Take aspirin, if recommended. Taking aspirin during a heart attack could reduce heart damage by helping to keep your blood from clotting.

Aspirin can interact with other medications, however, so don't take an aspirin unless your doctor or emergency medical personnel recommend it. Don't delay calling 911 to take an aspirin. Call for emergency help first.

What to do if you see someone having a heart attack

If you encounter someone who is unconscious, first call for emergency medical help. Then begin CPR to keep blood flowing. Push hard and fast on the person's chest ? about 100 compressions a minute. It's not necessary to check the person's airway or deliver rescue breaths unless you've been trained in CPR.
A heart attack occurs when one or more of your coronary arteries become blocked. Over time, a coronary artery can narrow from the buildup of various substances, including cholesterol (atherosclerosis). This condition, known as coronary artery disease, causes most heart attacks.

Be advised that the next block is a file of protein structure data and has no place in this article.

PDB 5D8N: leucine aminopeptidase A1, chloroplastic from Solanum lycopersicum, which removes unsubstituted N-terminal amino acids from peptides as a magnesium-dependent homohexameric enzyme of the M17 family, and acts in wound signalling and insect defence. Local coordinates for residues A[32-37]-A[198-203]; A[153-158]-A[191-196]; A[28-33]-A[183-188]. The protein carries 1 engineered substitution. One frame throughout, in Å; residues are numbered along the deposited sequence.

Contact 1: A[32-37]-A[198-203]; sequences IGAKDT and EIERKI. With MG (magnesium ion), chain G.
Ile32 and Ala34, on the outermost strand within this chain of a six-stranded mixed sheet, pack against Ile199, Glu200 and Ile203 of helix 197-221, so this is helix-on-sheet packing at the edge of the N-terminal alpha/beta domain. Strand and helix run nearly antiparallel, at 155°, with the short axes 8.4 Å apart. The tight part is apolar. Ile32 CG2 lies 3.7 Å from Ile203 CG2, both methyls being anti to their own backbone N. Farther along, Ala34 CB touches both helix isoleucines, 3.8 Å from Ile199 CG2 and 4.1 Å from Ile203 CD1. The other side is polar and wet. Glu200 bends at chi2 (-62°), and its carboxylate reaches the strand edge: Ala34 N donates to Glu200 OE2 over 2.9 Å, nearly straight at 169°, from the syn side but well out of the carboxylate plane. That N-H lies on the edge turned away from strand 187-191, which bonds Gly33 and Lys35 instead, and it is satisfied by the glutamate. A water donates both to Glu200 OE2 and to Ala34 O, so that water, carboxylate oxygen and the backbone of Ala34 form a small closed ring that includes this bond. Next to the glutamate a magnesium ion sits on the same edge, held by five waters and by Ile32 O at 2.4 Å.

During a heart attack, one of these plaques can rupture and spill cholesterol and other substances into the bloodstream. A blood clot forms at the site of the rupture. If large enough, the clot can completely block the flow of blood through the coronary artery.

Another cause of a heart attack is a spasm of a coronary artery that shuts down blood flow to part of the heart muscle. Use of tobacco and of illicit drugs, such as cocaine, can cause a life-threatening spasm. A heart attack can also occur due to a tear in the heart artery (spontaneous coronary artery dissection).
Certain factors contribute to the unwanted buildup of fatty deposits (atherosclerosis) that narrows arteries throughout your body. You can improve or eliminate many of these risk factors to reduce your chances of having a first or subsequent heart attack.

Heart attack risk factors include:

Age. Men age 45 or older and women age 55 or older are more likely to have a heart attack than are younger men and women.
Tobacco. Smoking and long-term exposure to secondhand smoke increase the risk of a heart attack.
High blood pressure. Over time, high blood pressure can damage arteries that feed your heart by accelerating atherosclerosis. High blood pressure that occurs with obesity, smoking, high cholesterol or diabetes increases your risk even more.